Kacey Mugraves: Honeysuckle Sweet; Tears For Fears Still Rule the World
Neon green and pink cactus dot the stage, a sweeping Western panorama changes colors behind a band in electric light-strewn Manuel suits. It is the surreal cowboy realm of a West that is equal parts cotton candy cute and truth telling with a covered dish and ambrosia salad in the Tupperware container realm.
Kacey Musgraves became the alternative’s sweetheart with the sexually libertarian “Follow Your Arrow,” but with Pageant Material, due June 23, she stands to broaden her horizons as a hard reality commentator in a small town world. While CMA Music Fest raged 60 miles west, Musgraves took the stage a universe away in a teeny square dancing skirt buoyed by a cloud of tulle. Ebony-hair tumbling like an old school country queen, she flounced around the stage, acoustic guitar strapped to her and cowgirl boots cut to the ankle, leaving her free to strut.
In a set that included a plucky version of “Mama’s Broken Heart,” a Musgraves’ song Miranda Lambert took to #1, covers of TLC’s “No Scrubs,” Bob Marley’s “Three Little Birds” and a set-closing romp through Nancy Sinatra’s “These Boots Are Made for Walking,” the Mineola, Texan showed music is universal first. But it was with her own material, she demonstrated an atmospheric brand of classic country is where her heart is.
Whether the luxurious new “High Time,” that evokes Merle Haggard, the Dixie Chicks-snap “Step Off” or the early Mary Chapin Carpenter-suggesting “Merry Go Round,” Musgraves manages to blur commentary with hooks that match pop music. Never trivializing her small town tropes, she offers a realm where acceptance matters – whether it’s “Family Is Family” or “Arrow” – and dreams deferred – “Blowin’ Smoke” – are tempered with the sweetness of life – “It Is What It Is.”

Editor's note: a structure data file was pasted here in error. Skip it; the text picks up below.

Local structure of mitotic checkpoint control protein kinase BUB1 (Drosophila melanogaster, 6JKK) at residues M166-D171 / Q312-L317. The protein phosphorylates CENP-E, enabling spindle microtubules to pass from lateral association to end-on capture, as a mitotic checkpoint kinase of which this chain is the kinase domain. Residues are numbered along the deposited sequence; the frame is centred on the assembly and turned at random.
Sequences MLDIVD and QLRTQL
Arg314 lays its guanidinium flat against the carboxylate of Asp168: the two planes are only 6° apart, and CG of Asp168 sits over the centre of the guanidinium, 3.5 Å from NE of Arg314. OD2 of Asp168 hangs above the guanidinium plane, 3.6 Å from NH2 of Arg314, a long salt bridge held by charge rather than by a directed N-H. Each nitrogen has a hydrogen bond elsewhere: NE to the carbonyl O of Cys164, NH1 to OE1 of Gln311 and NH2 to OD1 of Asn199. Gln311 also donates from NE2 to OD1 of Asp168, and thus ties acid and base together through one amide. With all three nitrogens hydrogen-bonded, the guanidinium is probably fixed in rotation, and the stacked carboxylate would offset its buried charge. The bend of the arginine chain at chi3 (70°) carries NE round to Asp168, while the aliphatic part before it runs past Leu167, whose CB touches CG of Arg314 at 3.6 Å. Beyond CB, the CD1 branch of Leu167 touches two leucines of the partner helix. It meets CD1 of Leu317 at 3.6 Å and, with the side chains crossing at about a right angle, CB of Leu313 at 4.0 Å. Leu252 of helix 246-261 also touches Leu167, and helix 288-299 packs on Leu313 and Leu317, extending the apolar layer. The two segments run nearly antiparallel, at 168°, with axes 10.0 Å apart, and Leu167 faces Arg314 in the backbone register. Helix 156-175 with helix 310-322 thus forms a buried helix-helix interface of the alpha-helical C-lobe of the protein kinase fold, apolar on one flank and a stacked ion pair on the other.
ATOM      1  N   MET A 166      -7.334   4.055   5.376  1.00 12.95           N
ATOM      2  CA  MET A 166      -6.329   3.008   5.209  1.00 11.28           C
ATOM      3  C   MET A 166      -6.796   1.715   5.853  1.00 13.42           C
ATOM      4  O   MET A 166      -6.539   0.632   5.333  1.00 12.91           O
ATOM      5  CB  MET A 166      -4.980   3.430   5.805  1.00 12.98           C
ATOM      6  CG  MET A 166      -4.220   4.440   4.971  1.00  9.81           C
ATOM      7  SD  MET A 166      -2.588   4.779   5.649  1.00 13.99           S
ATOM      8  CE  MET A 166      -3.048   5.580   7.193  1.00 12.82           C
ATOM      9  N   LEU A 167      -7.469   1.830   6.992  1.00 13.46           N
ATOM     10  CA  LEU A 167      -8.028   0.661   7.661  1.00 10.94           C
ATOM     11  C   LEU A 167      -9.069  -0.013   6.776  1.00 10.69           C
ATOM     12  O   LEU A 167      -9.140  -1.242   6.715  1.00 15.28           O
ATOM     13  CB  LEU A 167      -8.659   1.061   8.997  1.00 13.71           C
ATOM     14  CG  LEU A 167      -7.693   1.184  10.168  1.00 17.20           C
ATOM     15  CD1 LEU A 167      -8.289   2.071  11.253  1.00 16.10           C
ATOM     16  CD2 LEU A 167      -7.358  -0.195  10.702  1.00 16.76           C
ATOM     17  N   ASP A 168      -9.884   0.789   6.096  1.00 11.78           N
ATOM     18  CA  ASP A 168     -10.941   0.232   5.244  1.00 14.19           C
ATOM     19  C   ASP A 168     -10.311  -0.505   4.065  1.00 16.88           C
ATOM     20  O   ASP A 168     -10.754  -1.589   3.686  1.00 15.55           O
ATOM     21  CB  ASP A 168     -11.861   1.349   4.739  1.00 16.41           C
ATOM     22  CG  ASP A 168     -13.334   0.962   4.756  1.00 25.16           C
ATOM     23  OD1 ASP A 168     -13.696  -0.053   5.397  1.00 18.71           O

Don’t think Musgraves is all Moon Pie and RC Cola sweetness, though. Introducing her finger-picked rules for life in a small-minded small-town “Bisquits” with the straight up, “They just pulled this one off the F&*%ing radio... whatever that means. Maybe they don’t like bisquits.”
What followed set the tone for a girl who knows how to be sweet, but not take any mess. As a post-modern feminist a la Loretta Lynn, Musgraves seems determined to work the outside in. Hopefully, she’s gonna get there.
That notion of manifest destiny, honesty and what it means sifted through the pop song tableau can seem fraught at best, pretentious at worst. Musgraves demonstrates it can be cozy work, skewering stereotypes and talking down teeny minds. But there are also larger notions to mine.
Across the field, past the stalls selling organic hamburgers, roasted corn and Amish donuts, beyond the magic mushroom that rains down water on overheated Bonnaroovians and the terminator tin man pig Hamaggedon, people are cramming into another tent, waiting for late ‘80s sensation Tears for Fears to take the stage.
The Romantics blare through “What I Like About You,” that thin lacerating guitar sound suddenly sounding more bristling than it ever did on the radio. Is it nostalgia, or something more that draws them? So many are teenagers, barely 20-somethings, shiny faces turned to the stage.
And they hit the stage hard. Drums cracking like cannon shots and the bass skipping behind, “Everybody Wants To Rule The World” rolls across the crowd in a wave of recognition. There is a collective spasm of cheers, arms aloft as the song about the dominator impulse – stretched across as pop a frame as exists, the truth is given more than a spoonful of honey.
Curt Smith’s voice has held up: still equal parts butterscotch and brightness, he melts into the words, lifts them up. It is the perfect contrast to Roland Orzabel’s more burnished sheen, a dark wood polished to richness with the strength of the wood implied. And when they sing together – in sync’d harmony or trading lines – there is a dimension added that is grace amidst the stark truths and concepts explored in the songs.